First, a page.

I hope so. Fortunately, the industry has always had a strong tradition of cooperative competition, sharing information and experience among brands. Plus, the Brewers Association has invested in setting up quality assurance standards. “If [new brewers] aren’t paying attention to them, they’re foolish,” says Covaleski.

New brewers may actually have an advantage, the same one their predecessors had over the mainstream brewers: fresh ideas paired with a quick decision cycle. And as consumers become increasingly interested in locally-made products, there has been a rise in beer bought in brewery tasting rooms, which is much more profitable for a brand considering it cuts out several middlemen from the transaction.

So much beer is purchased there, in fact, that some people think category sales are significantly under-reported by retail sales-tracking services like IRI or Nielsen, which rely on register data from large store chains. Industry consultant David “Bump” Williams, who once ran IRI’s beer data division, thinks the amount is significant. He estimates that 20 percent or more of total craft beer sales go unreported. (He also points out that for some small breweries, meaning those that produce less than 20,000 barrels a year, direct sales are the only way their brews are available.) It’s a rapidly growing phenomenon, and one that could very well account for a percentage of the disappearing growth rate.
But even if one figures in direct brewery sales, the recent meteoric rise of craft beers can’t go on forever. If sales of the category continued at 2015’s rate of 12.8 percent, the entire U.S. beer market would be, well, completely craft in 17 years. That’s simply not going to happen.

At some point, things must slow down. When that will happen is anybody’s guess, but it will probably be between six months and three years from now. The magnitude of the downturn, however, is harder to predict. Some of the businesses are in good shape, but too many are undercapitalized or overextended. There is a lot of money flowing into the industry, but not all of it is backed with due diligence.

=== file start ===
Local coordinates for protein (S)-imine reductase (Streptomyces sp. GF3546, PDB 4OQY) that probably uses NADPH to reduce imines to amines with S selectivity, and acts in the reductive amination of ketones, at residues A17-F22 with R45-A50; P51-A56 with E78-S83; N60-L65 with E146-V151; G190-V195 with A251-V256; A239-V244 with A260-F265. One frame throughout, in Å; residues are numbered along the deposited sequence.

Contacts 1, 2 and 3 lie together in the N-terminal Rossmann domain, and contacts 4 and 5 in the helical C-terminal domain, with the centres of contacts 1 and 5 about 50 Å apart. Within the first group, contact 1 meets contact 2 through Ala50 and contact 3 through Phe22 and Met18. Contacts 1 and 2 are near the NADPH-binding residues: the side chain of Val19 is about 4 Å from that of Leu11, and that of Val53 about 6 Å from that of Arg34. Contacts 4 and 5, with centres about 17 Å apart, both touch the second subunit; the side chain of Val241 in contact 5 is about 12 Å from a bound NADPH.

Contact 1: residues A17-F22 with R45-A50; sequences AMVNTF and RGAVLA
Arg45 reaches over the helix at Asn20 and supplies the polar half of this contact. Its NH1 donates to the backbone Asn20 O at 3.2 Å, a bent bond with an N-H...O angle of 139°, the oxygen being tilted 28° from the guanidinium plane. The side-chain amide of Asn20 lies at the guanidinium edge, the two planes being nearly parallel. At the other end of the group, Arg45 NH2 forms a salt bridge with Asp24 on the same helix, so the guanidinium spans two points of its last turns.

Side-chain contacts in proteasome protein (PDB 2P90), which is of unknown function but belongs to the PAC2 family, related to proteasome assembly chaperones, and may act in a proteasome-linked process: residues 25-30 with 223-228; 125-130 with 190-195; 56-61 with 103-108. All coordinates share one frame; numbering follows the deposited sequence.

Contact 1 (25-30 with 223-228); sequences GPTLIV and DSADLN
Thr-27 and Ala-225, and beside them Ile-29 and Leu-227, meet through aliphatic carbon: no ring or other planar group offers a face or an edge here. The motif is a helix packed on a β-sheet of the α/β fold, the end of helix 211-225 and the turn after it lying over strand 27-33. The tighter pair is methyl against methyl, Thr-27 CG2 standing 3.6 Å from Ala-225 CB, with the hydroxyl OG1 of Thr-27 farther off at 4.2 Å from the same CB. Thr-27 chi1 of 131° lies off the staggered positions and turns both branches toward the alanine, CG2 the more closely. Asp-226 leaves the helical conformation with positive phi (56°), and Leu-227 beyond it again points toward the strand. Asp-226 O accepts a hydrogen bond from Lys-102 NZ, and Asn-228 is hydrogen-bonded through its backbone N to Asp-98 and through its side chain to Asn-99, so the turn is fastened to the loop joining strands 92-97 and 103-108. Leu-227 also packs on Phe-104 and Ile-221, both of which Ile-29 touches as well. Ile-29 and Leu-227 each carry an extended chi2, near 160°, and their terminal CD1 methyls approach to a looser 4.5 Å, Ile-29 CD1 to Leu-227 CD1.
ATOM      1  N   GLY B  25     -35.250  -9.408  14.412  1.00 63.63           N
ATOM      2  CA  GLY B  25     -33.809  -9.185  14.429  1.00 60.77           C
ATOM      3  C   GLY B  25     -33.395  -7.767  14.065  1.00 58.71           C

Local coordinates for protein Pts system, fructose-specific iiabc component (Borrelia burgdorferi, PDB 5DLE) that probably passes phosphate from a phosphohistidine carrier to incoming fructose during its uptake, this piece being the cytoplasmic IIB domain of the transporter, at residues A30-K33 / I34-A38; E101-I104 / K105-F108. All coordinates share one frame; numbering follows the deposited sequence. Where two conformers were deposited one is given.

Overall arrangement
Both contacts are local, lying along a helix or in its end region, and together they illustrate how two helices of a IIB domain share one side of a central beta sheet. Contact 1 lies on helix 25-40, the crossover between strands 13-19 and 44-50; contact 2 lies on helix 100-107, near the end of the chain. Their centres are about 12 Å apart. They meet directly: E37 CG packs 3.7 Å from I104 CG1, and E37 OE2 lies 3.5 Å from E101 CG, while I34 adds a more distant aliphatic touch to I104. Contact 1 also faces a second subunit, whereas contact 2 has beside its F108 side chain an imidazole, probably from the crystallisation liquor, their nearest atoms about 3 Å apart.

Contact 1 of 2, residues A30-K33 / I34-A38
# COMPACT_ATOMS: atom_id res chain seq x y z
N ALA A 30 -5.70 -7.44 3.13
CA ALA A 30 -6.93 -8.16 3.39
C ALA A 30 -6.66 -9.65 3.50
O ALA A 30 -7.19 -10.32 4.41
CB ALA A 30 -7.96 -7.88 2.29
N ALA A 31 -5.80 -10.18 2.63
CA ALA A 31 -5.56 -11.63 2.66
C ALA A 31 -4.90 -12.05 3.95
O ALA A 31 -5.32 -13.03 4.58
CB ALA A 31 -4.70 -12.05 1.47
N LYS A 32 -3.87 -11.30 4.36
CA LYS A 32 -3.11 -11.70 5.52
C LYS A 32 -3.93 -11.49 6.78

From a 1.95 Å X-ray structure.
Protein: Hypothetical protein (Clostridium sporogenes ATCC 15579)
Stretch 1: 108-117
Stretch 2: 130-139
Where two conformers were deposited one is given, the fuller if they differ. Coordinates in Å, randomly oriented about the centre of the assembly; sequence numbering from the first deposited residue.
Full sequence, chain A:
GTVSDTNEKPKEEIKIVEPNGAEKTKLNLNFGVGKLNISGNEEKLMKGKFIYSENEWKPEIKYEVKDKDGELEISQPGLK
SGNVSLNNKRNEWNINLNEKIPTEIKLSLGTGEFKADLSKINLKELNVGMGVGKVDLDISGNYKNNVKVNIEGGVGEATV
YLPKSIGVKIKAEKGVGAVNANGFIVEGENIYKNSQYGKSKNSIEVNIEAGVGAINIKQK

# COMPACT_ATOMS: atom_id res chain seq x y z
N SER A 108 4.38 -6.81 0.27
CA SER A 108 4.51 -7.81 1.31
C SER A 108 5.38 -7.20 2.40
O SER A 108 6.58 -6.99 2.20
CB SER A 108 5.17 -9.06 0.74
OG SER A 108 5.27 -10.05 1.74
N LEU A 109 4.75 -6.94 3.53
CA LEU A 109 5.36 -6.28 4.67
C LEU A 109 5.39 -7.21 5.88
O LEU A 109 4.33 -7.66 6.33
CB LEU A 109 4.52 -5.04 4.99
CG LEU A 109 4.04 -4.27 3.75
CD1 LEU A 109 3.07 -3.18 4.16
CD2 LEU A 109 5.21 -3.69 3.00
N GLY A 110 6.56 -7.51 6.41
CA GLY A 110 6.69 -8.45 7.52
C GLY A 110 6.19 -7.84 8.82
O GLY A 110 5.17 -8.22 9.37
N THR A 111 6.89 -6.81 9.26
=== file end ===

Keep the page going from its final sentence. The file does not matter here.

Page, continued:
“I feel that it’s not going to be widespread, but there’s going to be some bloodletting,” says Covaleski. “It was personal back [in 1996], because there were so few of us. We knew each other. This time around, there will be more people affected.” But, as it was 20 years ago, the change will be a correction, and the surviving brewers will have the opportunity to grow into large national brands. Unfortunately, we could lose as many as 500 breweries in the process, though eventually the industry will emerge even healthier—just like it did the first time around.

How can you tell if your local or favorite brewer is in trouble? It won’t be easy. Some of those that fell the hardest in the Shakeout were riding high. Some crashed because of bad management, some because of bad business models and some simply failed to respond to changes in taste, like a sudden shift away from sweet raspberry-flavored beers.

Brewers that will survive will have some common traits. The winners will be deeply enmeshed in their local markets and locked in with their communities. Equally important, their bottled or canned beers will still taste great at least three months after packaging. They won’t discount. When they come out with new beers, they will be leaders, not followers, with innovative, original ideas.
And just maybe there will be less fruit beer, but that remains to be seen.